By now, I figure I’m fairly good at spotting signs of a promising open mic. For example, when I pass a guy playing a melodica on my way in. Or when the regulars are utterly undeterred by dire tornado warnings. Or when the venue has a bookshelf labeled “Lending Library” and a bowl of free condoms.
Or when there are not one but TWO signs on the stage that read, “Y’all Weird.”
That right there will all but convince me this one is a sure thing.
A Stageful Every Sunday “Except Christmas and When I’m Dead”
My intuition proved solid last week at Coffee Culture in Gainesville, FL, where in addition to said signs, the roughly 8×8 stage somehow fit
- one upright piano
- an array of cabinet speakers and sound gear
- two stand mics and assorted cords
- a full drum kit
- a stray guitar.
Host Tristan Harvey said his open mic has been a going concern for some five years—every Sunday “except Christmas and when I’m dead.”
Tristan was a no-frills type host. After rearranging the seating and the stage, testing the mics, and setting up his drum kit, he said with little fanfare, “Welcome to open mic.” He warmed up the room with a mix of covers and originals and moved things along from there right smartly.
Which is good, because slots at Coffee Culture are 15 minutes—a sure sign of a mostly music open mic, no matter what the flyer says. And sure enough, that’s what it mostly was, plus me and one would-be comic.
Thing about musicians is that they need set-up time and sound check, which our host was especially smooth about, keeping the downtime between to a minimum.
When the Venue Staff are the Talent
From what I could tell, Coffee Culture is staffed almost exclusively by musicians, to include our host. Our baristas and their friends made up about half the line-up, which was sorta fun. And our host sat in with many of them on drums and sang a little back-up, adding some nice continuity. By and large, they were all really talented.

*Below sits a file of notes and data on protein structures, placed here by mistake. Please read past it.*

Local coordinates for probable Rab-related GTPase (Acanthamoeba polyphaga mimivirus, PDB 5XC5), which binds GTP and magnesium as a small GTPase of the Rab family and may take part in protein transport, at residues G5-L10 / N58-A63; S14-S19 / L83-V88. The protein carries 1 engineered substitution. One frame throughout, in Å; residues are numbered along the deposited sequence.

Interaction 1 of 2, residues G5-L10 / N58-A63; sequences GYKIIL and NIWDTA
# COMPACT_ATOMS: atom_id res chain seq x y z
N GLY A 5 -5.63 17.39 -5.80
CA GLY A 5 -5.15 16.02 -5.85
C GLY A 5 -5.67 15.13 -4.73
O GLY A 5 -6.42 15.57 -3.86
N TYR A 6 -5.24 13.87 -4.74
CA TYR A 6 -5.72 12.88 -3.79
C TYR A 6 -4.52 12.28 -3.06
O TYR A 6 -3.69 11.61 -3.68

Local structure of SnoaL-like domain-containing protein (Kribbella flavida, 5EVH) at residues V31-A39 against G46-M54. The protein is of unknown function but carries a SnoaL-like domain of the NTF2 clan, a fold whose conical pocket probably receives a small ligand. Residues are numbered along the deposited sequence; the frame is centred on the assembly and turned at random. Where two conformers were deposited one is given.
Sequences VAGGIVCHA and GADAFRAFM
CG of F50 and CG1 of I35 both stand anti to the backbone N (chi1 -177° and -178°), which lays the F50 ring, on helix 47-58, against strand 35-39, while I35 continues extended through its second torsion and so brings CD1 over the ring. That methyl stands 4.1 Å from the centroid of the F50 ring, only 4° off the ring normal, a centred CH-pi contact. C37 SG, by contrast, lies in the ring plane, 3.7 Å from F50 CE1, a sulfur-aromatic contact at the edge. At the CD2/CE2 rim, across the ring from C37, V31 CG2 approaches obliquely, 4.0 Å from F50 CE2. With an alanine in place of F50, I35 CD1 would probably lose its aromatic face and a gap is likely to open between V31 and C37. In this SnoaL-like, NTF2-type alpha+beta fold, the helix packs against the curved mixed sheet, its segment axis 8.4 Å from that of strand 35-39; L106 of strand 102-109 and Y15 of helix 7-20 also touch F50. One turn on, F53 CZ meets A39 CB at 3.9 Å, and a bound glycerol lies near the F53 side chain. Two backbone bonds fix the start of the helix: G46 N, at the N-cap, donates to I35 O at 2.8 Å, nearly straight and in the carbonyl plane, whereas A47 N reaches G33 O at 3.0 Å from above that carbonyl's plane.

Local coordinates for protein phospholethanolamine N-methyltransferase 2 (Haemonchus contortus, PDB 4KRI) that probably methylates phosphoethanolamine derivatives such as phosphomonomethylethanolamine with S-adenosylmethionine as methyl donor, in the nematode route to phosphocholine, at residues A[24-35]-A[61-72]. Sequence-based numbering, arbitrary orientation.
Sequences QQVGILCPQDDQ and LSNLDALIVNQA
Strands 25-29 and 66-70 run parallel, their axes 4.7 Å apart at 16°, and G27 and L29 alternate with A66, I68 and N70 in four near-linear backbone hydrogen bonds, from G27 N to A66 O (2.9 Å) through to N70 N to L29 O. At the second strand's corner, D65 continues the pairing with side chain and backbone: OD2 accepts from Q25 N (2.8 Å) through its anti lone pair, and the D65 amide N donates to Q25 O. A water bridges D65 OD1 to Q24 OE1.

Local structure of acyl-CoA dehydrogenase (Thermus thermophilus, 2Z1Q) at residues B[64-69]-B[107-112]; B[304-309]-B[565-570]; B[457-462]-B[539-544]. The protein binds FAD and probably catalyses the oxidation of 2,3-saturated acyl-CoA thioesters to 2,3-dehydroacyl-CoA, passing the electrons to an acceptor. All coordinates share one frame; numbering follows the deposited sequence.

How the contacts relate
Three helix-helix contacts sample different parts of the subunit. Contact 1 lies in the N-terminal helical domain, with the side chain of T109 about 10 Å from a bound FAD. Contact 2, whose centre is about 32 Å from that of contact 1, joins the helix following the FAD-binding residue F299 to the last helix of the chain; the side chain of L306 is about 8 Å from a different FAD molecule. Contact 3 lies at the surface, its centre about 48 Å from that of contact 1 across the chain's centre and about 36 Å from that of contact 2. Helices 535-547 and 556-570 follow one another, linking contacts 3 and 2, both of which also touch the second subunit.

That said, it’s always a little off-putting when the list is half full already when it’s first opened up, meaning the host is gaming the system, signing up his friends by prior arrangement. Feels sorta cliquish and worse, it often encourages bad behavior.
Don’t Be That Guy
Which brings me to the Don’t-Be-That-Guy Award.
Our winner was a guitar player who not only spent exactly ZERO minutes listening to anyone else—arriving only minutes before his slot and leaving directly thereafter—but he actually INTERRUPTED the performer who followed him because Mr. Douche Guitar had left his cell phone on the stage.
Hosts of the universe, do not allow this. You are the front line defenders of the spirit of open mic. Yes, that’s a thing, and yes, it’s on you. And I swear next time I see that shit, I’m throwing an onion.
Acts Worth Coming Early and Staying Late
Had Douche Guitar showed up earlier, he might understand why those of us who get it stay rooted in our chairs all night.
Among the things he missed:
The moment early in the night when Tristan realized he’d forgotten his sticks and proceeded to play for at least an hour with spatulas.
- A woman clearly beloved by the home crowd who affixed a fake mustache to her lip and performed, in a passable Texas accent, a dialogue about horses and space between two characters named Steve and Don.
- A retro hippie girl who sang like Eartha Kitt and accompanied herself on a candy apple red electric guitar.
- A gentle singer-songwriter whose lyrics were every bit as sincere as the bootlace he used to lengthen his guitar strap.
Best of all though was our final act at Coffee Culture that night…
His name was Bo, and he looked for all the world like one of the elder Sons of Lee Marvin.
He was 6’4” at least and weathered, with arms made of wire and rope. He wore Wellingtons and work jeans, and played a banjo that has clearly been around. He introduced a song about walking on Bellamy Road, saying that when he wrote it, he thought that’s where he lived, learning only later that he was actually living on Ray’s Trail.
It’s easy to be wrong in life, said Bo, and I wrote this song about a place I wasn’t at.
With Tristan on drums and harmony vocals, the audience just-one-more’d him until he’d played seven originals.
And when it was all over, I left more happy than tired, believing more strongly than ever that you should never leave until they start putting up the chairs and the host says goodnight.